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Ioannes Paulus PP. II
1981 09 14
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1. Human Work on the Ninetieth Anniversary of Rerum Novarum
Since 15 May of the present year was the ninetieth anniversary of the publication by the great Pope of the "social question", Leo XIII, of the decisively important Encyclical which begins with the words Rerum Novarum, I wish to devote this document to human work and, even more, to man in the vast context of the reality of work. As I said in the Encyclical Redemptor Hominis, published at the beginning of my service in the See of Saint Peter in Rome, man "is the primary and fundamental way for the Church"4,precisely because of the inscrutable mystery of Redemption in Christ; and so it is necessary to return constantly to this way and to follow it ever anew in the various aspects in which it shows us all the wealth and at the same time all the toil of human existence on earth.
Work is one of these aspects, a perennial and fundamental one, one that is always relevant and constantly demands renewed attention and decisive witness. Because fresh questions and problems are always arising, there are always fresh hopes, but also fresh fears and threats, connected with this basic dimension of human existence: man's life is built up every day from work, from work it derives its specific dignity, but at the same time work contains the unceasing measure of human toil and suffering, and also of the harm and injustice which penetrate deeply into social life within individual nations and on the international level. While it is true that man eats the bread produced by the work of his hands5 - and this means not only the daily bread by which his body keeps alive but also the bread of science and progress, civilization and culture - it is also a perennial truth that he eats this bread by "the sweat of his face"6, that is to say, not only by personal effort and toil but also in the midst of many tensions, conflicts and crises, which, in relationship with the reality of work, disturb the life of individual societies and also of all humanity.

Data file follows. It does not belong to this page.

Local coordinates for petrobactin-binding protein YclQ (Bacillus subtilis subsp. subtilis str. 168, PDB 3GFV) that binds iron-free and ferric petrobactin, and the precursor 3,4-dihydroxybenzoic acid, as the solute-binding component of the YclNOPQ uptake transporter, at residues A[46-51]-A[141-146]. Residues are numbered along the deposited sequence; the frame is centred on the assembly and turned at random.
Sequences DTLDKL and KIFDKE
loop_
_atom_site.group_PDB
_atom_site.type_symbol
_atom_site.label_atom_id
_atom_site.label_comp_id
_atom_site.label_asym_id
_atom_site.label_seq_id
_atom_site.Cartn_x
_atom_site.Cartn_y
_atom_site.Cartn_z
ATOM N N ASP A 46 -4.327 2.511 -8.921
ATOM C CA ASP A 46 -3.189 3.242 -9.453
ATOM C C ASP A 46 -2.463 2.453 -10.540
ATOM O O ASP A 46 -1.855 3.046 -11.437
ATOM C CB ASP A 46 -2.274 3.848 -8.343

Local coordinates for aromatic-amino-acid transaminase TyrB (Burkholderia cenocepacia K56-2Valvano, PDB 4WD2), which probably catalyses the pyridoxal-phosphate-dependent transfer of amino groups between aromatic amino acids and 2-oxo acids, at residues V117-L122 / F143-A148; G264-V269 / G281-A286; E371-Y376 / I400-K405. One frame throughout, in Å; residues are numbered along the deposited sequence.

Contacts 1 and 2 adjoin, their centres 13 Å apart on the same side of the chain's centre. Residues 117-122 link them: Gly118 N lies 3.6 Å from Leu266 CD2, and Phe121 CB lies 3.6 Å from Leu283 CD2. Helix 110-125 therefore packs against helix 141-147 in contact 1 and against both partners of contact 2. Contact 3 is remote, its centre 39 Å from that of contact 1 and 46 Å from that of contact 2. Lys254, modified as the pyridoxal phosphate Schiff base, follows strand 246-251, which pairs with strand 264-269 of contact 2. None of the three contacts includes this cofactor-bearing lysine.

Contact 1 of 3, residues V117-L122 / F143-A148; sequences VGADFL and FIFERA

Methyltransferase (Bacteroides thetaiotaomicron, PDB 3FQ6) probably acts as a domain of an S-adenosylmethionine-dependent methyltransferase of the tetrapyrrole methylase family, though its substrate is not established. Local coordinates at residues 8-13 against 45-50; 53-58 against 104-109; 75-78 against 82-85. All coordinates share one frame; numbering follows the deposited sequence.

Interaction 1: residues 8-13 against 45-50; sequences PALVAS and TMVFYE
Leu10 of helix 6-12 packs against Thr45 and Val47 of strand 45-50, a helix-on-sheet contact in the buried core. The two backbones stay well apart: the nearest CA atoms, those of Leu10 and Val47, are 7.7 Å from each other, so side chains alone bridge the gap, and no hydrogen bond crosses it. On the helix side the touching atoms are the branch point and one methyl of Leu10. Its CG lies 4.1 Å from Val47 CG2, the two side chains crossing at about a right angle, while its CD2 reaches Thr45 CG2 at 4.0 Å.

We are celebrating the ninetieth anniversary of the Encyclical Rerum Novarum on the eve of new developments in technological, economic and political conditions which, according to many experts, will influence the world of work and production no less than the industrial revolution of the last century. There are many factors of a general nature: the widespread introduction of automation into many spheres of production, the increase in the cost of energy and raw materials, the growing realization that the heritage of nature is limited and that it is being intolerably polluted, and the emergence on the political scene of peoples who, after centuries of subjection, are demanding their rightful place among the nations and in international decision-making. These new conditions and demands will require a reordering and adjustment of the structures of the modern economy and of the distribution of work. Unfortunately, for millions of skilled workers these changes may perhaps mean unemployment, at least for a time, or the need for retraining. They will very probably involve a reduction or a less rapid increase in material well-being for the more developed countries. But they can also bring relief and hope to the millions who today live in conditions of shameful and unworthy poverty.
It is not for the Church to analyze scientifically the consequences that these changes may have on human society. But the Church considers it her task always to call attention to the dignity and rights of those who work, to condemn situations in which that dignity and those rights are violated, and to help to guide the above-mentioned changes so as to ensure authentic progress by man and society.